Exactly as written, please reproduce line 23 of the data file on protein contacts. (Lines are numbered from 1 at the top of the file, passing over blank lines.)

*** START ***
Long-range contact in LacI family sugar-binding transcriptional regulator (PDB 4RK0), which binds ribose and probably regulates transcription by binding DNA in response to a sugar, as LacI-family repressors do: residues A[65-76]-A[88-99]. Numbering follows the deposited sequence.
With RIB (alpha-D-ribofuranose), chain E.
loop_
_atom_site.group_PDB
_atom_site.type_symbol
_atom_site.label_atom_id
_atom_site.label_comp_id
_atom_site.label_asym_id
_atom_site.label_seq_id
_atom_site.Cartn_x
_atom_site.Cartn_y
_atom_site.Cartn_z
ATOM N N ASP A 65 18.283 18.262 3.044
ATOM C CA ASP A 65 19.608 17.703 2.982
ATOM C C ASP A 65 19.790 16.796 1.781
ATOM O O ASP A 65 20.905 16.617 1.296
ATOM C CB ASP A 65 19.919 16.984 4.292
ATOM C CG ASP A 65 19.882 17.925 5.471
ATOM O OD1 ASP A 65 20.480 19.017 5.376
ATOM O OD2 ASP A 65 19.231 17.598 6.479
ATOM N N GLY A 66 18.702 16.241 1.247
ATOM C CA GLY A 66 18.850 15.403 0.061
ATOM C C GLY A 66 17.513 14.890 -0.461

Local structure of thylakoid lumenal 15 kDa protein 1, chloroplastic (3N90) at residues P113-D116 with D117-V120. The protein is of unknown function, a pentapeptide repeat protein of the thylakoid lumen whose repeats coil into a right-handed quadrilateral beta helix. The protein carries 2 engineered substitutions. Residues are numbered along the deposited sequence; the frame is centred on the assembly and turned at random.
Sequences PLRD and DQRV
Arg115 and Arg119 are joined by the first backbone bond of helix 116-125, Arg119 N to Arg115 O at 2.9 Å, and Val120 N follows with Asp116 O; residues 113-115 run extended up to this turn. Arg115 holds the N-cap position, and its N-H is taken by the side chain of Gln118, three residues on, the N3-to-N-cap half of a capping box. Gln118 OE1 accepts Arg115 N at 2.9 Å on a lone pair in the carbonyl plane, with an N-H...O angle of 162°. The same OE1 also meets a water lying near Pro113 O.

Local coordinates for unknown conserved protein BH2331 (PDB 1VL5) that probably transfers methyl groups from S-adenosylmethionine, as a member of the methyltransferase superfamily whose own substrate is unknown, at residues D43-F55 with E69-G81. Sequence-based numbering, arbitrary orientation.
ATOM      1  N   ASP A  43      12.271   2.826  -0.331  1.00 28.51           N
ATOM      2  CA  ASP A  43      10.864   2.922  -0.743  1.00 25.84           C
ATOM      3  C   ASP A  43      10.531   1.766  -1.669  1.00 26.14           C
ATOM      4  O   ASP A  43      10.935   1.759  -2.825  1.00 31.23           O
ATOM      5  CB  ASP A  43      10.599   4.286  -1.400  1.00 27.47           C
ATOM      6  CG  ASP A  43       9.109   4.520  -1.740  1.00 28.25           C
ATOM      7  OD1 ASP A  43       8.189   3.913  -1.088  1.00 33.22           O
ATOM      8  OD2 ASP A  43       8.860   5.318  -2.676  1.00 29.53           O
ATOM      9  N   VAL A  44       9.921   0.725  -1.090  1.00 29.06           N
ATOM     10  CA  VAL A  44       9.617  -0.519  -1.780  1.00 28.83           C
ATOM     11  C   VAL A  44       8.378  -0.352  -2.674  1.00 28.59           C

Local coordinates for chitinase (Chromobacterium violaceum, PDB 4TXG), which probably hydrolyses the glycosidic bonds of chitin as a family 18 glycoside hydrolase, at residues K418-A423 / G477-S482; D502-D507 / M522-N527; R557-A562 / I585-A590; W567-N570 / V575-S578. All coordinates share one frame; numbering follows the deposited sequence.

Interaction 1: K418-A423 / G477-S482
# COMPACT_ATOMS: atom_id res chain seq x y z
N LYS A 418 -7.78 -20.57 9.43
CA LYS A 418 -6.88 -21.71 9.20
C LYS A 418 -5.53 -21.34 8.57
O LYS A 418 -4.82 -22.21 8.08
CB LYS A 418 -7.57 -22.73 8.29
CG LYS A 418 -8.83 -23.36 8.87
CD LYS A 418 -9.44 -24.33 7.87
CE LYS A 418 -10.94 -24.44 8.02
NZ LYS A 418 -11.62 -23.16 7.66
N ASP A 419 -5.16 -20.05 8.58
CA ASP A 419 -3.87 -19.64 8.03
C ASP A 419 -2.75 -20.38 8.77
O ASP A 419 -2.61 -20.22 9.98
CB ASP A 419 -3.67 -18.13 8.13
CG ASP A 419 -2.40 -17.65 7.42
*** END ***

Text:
ATOM C C GLY A 66 17.513 14.890 -0.461